Taoiseach hails Ukraine peace summit as ‘an important start’ as talks conclude in Switzerland

Russia and China stayed away from summit while countries including Saudi Arabia, South Africa, India, Brazil, the United Arab Emirates and the Holy See declined to sign the concluding communiqué

Ireland's Prime minister Simon Harris speaks during a plenary session during the Summit on peace in Ukraine. Photograph: Allesandro Della Valle

Taoiseach Simon Harris has hailed as a “huge success” a Swiss gathering linking Ukraine’s path to peace to international law and the UN Charter.

Ukrainian president Volodymyr Zelenskiy welcomed broad international solidarity for his country after two days of talks involving heads of state and government and 100 delegations in total.

“We are at war and we don’t have time for prolonged war,” said Mr Zelenskiy after the talks concluded. “Moving to peace means acting fast, preparations will take months, not years.”

Russia and China stayed away from the gathering while several attendees – including Saudi Arabia, South Africa, India, Brazil, the United Arab Emirates and the Holy See – declined to sign the concluding communiqué.


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European countries seen as friendlier to Russia, including Hungary and Serbia, were among the backers of the document which says a “just and lasting peace in Ukraine” requires adherence to “the principles of respect for the territorial integrity and sovereignty of all states”.

Even without full acceptance by all attendees, Mr Harris said “getting people to the table was an important start”.

“Of course we want more people at the next table,” he said. “Of course, ultimately, Russia will need to be part of the process.”

In an open session, seated alphabetically beside Israel, Mr Harris urged attendees to “be consistent in our approach and loyalty to the global rules to which we have committed ourselves”.

“What’s happening in Gaza cannot be ignored at an international peace summit,” he added later.

The Taoiseach promised Irish involvement in further action to assist in the return of an estimated 20,000 Ukrainian children abducted since February 2022.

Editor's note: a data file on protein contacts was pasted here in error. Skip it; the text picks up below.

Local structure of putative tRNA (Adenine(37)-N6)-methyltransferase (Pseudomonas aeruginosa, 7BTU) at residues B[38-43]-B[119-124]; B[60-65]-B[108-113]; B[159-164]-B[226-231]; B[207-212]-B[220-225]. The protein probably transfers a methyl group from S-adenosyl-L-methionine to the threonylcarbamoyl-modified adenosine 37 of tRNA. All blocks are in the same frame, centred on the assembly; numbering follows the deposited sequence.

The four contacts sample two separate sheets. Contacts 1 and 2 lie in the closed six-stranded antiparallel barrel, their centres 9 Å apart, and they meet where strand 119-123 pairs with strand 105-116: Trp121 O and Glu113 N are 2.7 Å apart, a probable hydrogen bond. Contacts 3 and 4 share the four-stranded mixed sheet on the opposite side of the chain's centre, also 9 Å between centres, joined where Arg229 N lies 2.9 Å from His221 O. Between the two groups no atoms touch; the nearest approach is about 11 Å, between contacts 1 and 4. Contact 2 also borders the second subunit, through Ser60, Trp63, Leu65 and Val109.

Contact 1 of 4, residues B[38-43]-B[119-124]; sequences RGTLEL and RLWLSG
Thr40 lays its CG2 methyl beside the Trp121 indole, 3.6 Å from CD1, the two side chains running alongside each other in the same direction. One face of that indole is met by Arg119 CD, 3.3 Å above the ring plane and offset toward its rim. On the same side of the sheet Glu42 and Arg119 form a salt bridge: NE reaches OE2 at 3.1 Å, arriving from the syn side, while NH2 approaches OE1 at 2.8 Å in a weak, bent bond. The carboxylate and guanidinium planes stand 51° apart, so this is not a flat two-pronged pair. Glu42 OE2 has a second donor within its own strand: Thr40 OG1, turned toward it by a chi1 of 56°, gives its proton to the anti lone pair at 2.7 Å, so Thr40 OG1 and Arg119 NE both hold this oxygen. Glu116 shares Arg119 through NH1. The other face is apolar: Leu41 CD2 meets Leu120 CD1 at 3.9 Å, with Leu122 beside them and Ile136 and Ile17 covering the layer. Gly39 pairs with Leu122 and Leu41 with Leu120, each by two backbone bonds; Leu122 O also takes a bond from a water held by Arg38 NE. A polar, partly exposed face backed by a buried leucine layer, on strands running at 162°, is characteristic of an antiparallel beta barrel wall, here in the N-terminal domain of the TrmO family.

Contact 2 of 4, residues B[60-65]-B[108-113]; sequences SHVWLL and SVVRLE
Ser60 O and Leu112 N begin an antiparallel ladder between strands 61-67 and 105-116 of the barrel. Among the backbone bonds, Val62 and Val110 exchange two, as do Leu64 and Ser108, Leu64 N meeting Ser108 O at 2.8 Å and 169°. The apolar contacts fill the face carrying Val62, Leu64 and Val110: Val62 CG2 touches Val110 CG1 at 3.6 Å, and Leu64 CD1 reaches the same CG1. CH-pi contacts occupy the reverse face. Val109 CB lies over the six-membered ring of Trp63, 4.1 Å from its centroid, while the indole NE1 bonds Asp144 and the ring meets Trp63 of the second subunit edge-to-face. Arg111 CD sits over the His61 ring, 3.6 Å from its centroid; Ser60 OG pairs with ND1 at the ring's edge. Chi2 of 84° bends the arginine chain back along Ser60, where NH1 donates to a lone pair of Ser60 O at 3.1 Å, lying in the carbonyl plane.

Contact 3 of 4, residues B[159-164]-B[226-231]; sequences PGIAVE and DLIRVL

Swiss federal president Viola Amherd shakes hands with Ukraine's president Volodymyr Zelensky during the closing press conference of the Summit on Peace in Ukraine on Sunday. Photograph: Urs Flueeler/AFP

The summit communiqué says peace requires “involvement of and dialogue between all parties” and promises to “undertake concrete steps in the future ... with further engagement of the representatives of all parties”.

It describes as “inadmissible” the “threat or use of nuclear weapons” in Ukraine war, states that food security “must not be weaponised” and urges the return of prisoners of war and abducted minors.

At a final press conference, Swiss federal president Viola Amherd said the broad global participation was an encouraging sign.

“For months we have talked of war and weapons deliveries,” she said, “but now we have spoken about peace for the first time at a meeting of this kind.”

European Commission president Ursula von der Leyen said attendees agreed it was “up to Ukraine to determine the conditions for a just peace” and that Russia was welcome to join peace talks based on the UN Charter.

Echoing other attendees, she described as “outrageous” a proposal by Moscow that Ukraine end the conflict by ceding territory to Russia and demilitarising.

Derek Scally

Derek Scally

Derek Scally is an Irish Times journalist based in Berlin